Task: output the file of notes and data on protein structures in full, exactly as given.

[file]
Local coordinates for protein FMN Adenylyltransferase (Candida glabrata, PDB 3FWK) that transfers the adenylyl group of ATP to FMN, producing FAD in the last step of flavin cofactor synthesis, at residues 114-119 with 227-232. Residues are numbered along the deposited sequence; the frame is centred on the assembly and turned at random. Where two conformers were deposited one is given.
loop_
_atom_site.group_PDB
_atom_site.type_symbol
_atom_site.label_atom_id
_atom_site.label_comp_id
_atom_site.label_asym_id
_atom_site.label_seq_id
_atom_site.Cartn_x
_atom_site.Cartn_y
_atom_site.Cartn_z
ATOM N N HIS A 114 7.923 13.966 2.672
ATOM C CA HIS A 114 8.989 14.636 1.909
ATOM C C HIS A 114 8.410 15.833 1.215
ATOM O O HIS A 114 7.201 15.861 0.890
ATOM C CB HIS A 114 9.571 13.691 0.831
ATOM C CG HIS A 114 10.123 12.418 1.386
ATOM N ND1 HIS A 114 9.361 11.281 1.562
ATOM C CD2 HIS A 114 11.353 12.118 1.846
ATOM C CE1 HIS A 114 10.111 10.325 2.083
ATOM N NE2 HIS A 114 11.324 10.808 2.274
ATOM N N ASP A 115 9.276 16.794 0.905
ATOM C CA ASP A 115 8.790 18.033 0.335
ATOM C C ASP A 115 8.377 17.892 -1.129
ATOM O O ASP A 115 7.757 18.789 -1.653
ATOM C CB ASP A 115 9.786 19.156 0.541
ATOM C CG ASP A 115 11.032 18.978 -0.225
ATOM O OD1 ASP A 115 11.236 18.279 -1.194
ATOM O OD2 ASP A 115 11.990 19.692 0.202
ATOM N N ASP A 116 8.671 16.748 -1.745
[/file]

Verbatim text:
Local coordinates for protein FMN Adenylyltransferase (Candida glabrata, PDB 3FWK) that transfers the adenylyl group of ATP to FMN, producing FAD in the last step of flavin cofactor synthesis, at residues 114-119 with 227-232. Residues are numbered along the deposited sequence; the frame is centred on the assembly and turned at random. Where two conformers were deposited one is given.
loop_
_atom_site.group_PDB
_atom_site.type_symbol
_atom_site.label_atom_id
_atom_site.label_comp_id
_atom_site.label_asym_id
_atom_site.label_seq_id
_atom_site.Cartn_x
_atom_site.Cartn_y
_atom_site.Cartn_z
ATOM N N HIS A 114 7.923 13.966 2.672
ATOM C CA HIS A 114 8.989 14.636 1.909
ATOM C C HIS A 114 8.410 15.833 1.215
ATOM O O HIS A 114 7.201 15.861 0.890
ATOM C CB HIS A 114 9.571 13.691 0.831
ATOM C CG HIS A 114 10.123 12.418 1.386
ATOM N ND1 HIS A 114 9.361 11.281 1.562
ATOM C CD2 HIS A 114 11.353 12.118 1.846
ATOM C CE1 HIS A 114 10.111 10.325 2.083
ATOM N NE2 HIS A 114 11.324 10.808 2.274
ATOM N N ASP A 115 9.276 16.794 0.905
ATOM C CA ASP A 115 8.790 18.033 0.335
ATOM C C ASP A 115 8.377 17.892 -1.129
ATOM O O ASP A 115 7.757 18.789 -1.653
ATOM C CB ASP A 115 9.786 19.156 0.541
ATOM C CG ASP A 115 11.032 18.978 -0.225
ATOM O OD1 ASP A 115 11.236 18.279 -1.194
ATOM O OD2 ASP A 115 11.990 19.692 0.202
ATOM N N ASP A 116 8.671 16.748 -1.745